People comment on the pendant whenever I wear it. Charles never fails to tell me he likes it, and I tell him an old friend gave it to me. I tell the story to anyone who looks vaguely interested. I find it to be such a commentary on adult’s perceptions of children’s abilities, and grown-ups' eagerness to standardize the world.

Ever notice how many songs there are about Wichita? Wichita Lineman, Wichita Skyline, True Dreams of Wichita. Just the name of the place invokes hazy images in people, even in people who've never been there or anywhere near there.

This is what I'm thinking about in the car on the way to the bar. Driving somewhere specifically to drink is a bad idea - bars should be walked to and taxied from in my opinion, but we're not in Kansas anymore and...wait. Actually, we ARE in Kansas. That's the problem. Public transportation here means borrowing a bike from a neighbor's lawn and hoping you don't get caught.

Anyway. We're driving to the bar. I'm riding shotgun, compulsively raising and lowering my window to get just the right kind of breeze - steady enough to counteract the heat blasting from the dashboard but light enough that I don't get burning cigarette ash all over myself when I try to lose my spent butts in the slipstream. The radio is quite amusingly mixing NPR and John Cougar Mellencamp because we can't get either station clearly and have to settle for both. We could just turn the damn thing off, but then we'd have to talk.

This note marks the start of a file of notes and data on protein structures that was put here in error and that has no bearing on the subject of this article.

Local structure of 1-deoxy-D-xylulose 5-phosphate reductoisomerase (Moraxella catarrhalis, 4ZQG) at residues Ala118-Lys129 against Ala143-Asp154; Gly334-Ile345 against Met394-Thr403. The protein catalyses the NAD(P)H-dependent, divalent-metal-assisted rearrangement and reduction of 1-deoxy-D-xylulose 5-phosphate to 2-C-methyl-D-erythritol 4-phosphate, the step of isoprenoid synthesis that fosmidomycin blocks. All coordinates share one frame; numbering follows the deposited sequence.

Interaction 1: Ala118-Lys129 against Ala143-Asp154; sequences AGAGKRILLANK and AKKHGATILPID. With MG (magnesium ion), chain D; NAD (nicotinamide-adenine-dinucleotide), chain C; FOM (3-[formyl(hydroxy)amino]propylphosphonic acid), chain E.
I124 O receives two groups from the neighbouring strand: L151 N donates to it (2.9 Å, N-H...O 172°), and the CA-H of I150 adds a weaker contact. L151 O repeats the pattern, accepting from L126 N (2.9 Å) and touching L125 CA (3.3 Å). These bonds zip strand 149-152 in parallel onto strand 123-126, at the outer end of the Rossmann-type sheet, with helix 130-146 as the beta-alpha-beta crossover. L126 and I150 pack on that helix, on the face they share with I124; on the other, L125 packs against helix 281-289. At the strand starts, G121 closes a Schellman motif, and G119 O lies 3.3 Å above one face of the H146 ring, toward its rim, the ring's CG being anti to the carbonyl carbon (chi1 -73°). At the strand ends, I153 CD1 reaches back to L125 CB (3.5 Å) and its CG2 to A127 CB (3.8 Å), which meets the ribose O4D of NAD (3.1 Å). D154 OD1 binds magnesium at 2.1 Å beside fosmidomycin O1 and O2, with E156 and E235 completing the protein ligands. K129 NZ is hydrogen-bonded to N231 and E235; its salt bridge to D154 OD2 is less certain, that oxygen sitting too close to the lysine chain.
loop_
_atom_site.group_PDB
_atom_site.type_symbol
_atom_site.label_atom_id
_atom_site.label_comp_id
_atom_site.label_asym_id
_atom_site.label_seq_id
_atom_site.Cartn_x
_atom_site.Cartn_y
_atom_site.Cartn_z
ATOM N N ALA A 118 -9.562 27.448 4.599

We're not going to talk again until we're well and truly plastered. That way we can reconcile and be done with it and complain about our aching heads in the morning the way God intended instead of sitting around listening to each other's list of grievances, grievances we know full well there's nothing to be done for. Listening, nodding, trying desperately to keep my voice low. No yelling; she hates that. I have to keep reminding myself. 'Course, if I was just allowed to blow my top I'd be fine 30 seconds later, smoking a cigarette like I'd just finished having the best sex of my life. But no. We talk on her terms.